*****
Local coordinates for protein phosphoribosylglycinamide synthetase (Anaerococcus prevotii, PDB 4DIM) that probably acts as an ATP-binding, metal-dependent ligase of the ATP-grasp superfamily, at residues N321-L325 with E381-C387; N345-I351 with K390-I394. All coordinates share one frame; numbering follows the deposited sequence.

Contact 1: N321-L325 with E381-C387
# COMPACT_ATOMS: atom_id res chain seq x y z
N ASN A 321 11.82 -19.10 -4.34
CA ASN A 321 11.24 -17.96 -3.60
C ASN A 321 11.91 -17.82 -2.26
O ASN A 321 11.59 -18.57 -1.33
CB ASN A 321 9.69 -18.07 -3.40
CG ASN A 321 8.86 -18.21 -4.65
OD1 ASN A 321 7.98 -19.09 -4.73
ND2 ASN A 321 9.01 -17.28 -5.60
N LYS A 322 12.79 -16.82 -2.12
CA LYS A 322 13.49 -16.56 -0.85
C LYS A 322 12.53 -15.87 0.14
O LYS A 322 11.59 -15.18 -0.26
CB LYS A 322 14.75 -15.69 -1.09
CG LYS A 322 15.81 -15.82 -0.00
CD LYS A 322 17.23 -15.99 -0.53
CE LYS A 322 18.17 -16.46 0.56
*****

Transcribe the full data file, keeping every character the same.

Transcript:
Local coordinates for protein phosphoribosylglycinamide synthetase (Anaerococcus prevotii, PDB 4DIM) that probably acts as an ATP-binding, metal-dependent ligase of the ATP-grasp superfamily, at residues N321-L325 with E381-C387; N345-I351 with K390-I394. All coordinates share one frame; numbering follows the deposited sequence.

Contact 1: N321-L325 with E381-C387
# COMPACT_ATOMS: atom_id res chain seq x y z
N ASN A 321 11.82 -19.10 -4.34
CA ASN A 321 11.24 -17.96 -3.60
C ASN A 321 11.91 -17.82 -2.26
O ASN A 321 11.59 -18.57 -1.33
CB ASN A 321 9.69 -18.07 -3.40
CG ASN A 321 8.86 -18.21 -4.65
OD1 ASN A 321 7.98 -19.09 -4.73
ND2 ASN A 321 9.01 -17.28 -5.60
N LYS A 322 12.79 -16.82 -2.12
CA LYS A 322 13.49 -16.56 -0.85
C LYS A 322 12.53 -15.87 0.14
O LYS A 322 11.59 -15.18 -0.26
CB LYS A 322 14.75 -15.69 -1.09
CG LYS A 322 15.81 -15.82 -0.00
CD LYS A 322 17.23 -15.99 -0.53
CE LYS A 322 18.17 -16.46 0.56